Excellent article Deb. Tax deductions are a big reason I started a home business and a great reason folks should think about starting/having a home business. I learned it from Robert Kiyosaki teachings about a decade ago and it just makes so much sense when you understand how the tax systems works. Great article.

    35
    Shared by: Coretta:

    This is very informative information, I already have been in the mindset to keep organized and this helps alot.

    34
    Shared by: Donna Byous:

    This is such an important subject and yet we probably devote the least amount of time to this area. I had to create a new system since I realized earlier this year that sorting through all my receipts (most void of personal notes) at the end of the year is not an income producing activity. Thanks for the reminder, Deb!

    33
    Shared by: Linda Susan Drennan:

    Thanks for the tips. Organization and backup are key for maximizing the tax deductions.

    32
    Shared by: Judy Parsons:

    The only drawback we have found with all these legitimate deductions is that you don’t have a provable income to qualify for car loans, etc. But that’s not really a problem, we plan on buying our next car with CASH!!!

    31
    Shared by: Nathalie Adams:

    I need to get started on figuring my part of the house bills I can deduct. And going through all my receipts I have in a box. My resolution this year is to be more organized!

    30
    Shared by: Phyllis O'Neill:

    I do take every deduction possible from A to Z. I do, however, always dread this time of year because I’ll be honest, I am NOT organized with my receipts. BIG SIGH I need to hire someone to do that for me!!!

    29
    Shared by: Terru:

    I am so motivated now to keep my papers more organized and realize that I want to treat my business as a business and not just a hobby- even though it is so much fun! Terry

    28

    So glad I found this series of articles as we get ready to start the new year. What better time to put into place all of those tax deductions! Thanks Deb!

    27
    Shared by: Shannon Morris:

    Boy have I learned alot from this post and all those that have commented on it. Thanks to everyone! :)

    26
    Shared by: Mary Jane:

    I think this area (taxes) scares me the most!! Thank you so much for everything you do for Direct Sellers, Deb! We will be more successful because of you!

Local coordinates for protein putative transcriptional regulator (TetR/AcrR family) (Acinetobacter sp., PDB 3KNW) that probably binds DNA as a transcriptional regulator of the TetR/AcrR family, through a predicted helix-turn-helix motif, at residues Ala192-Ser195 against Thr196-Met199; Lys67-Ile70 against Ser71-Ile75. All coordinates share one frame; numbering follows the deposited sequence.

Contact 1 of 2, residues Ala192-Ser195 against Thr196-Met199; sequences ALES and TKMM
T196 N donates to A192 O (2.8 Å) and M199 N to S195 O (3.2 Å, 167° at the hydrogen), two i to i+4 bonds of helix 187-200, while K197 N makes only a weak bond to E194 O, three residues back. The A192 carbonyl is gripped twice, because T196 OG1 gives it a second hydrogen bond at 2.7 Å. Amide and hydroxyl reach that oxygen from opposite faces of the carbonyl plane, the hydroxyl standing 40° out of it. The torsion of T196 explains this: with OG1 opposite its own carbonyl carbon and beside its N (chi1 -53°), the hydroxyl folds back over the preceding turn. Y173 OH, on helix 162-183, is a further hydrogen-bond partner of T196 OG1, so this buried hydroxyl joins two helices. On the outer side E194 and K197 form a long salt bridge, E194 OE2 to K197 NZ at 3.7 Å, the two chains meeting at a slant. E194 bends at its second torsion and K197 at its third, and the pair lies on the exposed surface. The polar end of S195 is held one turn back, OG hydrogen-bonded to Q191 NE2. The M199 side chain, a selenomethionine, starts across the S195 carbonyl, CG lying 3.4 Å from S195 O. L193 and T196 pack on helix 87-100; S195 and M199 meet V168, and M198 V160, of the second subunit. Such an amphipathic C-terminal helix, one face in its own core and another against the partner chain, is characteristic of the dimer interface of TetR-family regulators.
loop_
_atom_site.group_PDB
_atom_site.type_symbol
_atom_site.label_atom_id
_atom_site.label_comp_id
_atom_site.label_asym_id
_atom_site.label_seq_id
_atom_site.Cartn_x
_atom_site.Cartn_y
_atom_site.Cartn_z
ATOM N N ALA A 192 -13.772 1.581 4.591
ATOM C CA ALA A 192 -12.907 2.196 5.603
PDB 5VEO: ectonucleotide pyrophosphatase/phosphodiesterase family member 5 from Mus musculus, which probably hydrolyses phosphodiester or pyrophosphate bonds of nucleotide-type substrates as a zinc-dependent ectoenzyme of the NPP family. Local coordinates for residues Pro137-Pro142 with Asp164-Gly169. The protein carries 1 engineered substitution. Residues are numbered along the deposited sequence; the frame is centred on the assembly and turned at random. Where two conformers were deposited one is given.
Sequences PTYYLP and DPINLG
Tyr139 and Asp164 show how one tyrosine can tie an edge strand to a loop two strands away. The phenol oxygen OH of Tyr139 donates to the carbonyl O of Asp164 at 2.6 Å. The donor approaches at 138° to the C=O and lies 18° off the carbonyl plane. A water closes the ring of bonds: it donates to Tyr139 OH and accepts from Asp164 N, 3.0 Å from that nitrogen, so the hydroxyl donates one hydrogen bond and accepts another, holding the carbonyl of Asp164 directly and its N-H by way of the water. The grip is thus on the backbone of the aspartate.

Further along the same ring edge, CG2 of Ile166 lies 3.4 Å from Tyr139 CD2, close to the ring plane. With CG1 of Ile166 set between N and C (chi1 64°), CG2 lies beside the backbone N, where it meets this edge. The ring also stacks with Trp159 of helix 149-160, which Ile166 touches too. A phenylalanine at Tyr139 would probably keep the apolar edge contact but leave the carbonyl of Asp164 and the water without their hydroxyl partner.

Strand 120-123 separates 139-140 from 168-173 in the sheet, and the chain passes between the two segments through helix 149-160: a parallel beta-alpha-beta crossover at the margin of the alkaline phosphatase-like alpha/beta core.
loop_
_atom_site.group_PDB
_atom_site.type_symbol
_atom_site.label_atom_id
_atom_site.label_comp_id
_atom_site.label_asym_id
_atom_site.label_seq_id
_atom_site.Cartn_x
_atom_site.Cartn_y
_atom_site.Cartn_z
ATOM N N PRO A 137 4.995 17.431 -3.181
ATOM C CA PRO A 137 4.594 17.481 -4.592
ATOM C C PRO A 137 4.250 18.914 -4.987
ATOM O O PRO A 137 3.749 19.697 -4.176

25
    Shared by: Deb Bixler:

    This one made me LOL for sure… we are getting so many comments on the blog this week (I wonder why?!) that I can not keep up with them. Even set it to auto accept all comments then I can screen them as they come in for ones that are inappropriate… (none yet) but it is really fun and in this case, funny Rob, to read them as they roll into my inbox.

    24
    Shared by: Rob Dufour:

    This section is very informative and have learned tricks that I will follow for sure, Deb you should consider being an Accountant, Lawyer or giving us tax advise you would do it well!!!!

    23

    I havent been using these deductions either! I just wasnt sure exactly how I was able too. This helped but I think that I definitely need to speak to an accountant to get a better understanding of all the deductions but thanks for pointing me in the right direction!

    22
    Shared by: Laurie Rose:

    it seems I’ve missed a few deductions in past years!! And honestly never thought to use this as a recruiting tool…I will now!

    21
    Shared by: Donna:

    TERRIFIC insights! I know that being a home based business owner transformed our income tax load.

    20
    Shared by: Judy:

    Thanks for the tax savings insights of owning a home business.

    19
    Shared by: Lee Anne:

    Wow not only helped me but also family members in business Thank you this tip came just I’m time

    18
    Shared by: Lee Anne:

    Wow not only helped me but also family members in business

    17
    Shared by: Shirlynn:

    I use turbo tax and I do my own taxes. I love it, it prompts me to use the right forms for being in business!

    16
    Shared by: Deb:

    As a former tax preparer I make sure every new recruit has the info when they sign up with me to use their home business to their greatest tax advantage. Many have told me their tax preparer won’t let them do some of my suggestions and I tell them to get a new preparer or I tell them where to look in the irs tax code so their preparer can learn. As all preparers don’t have to know this info only that specialize in home based businesses.

    15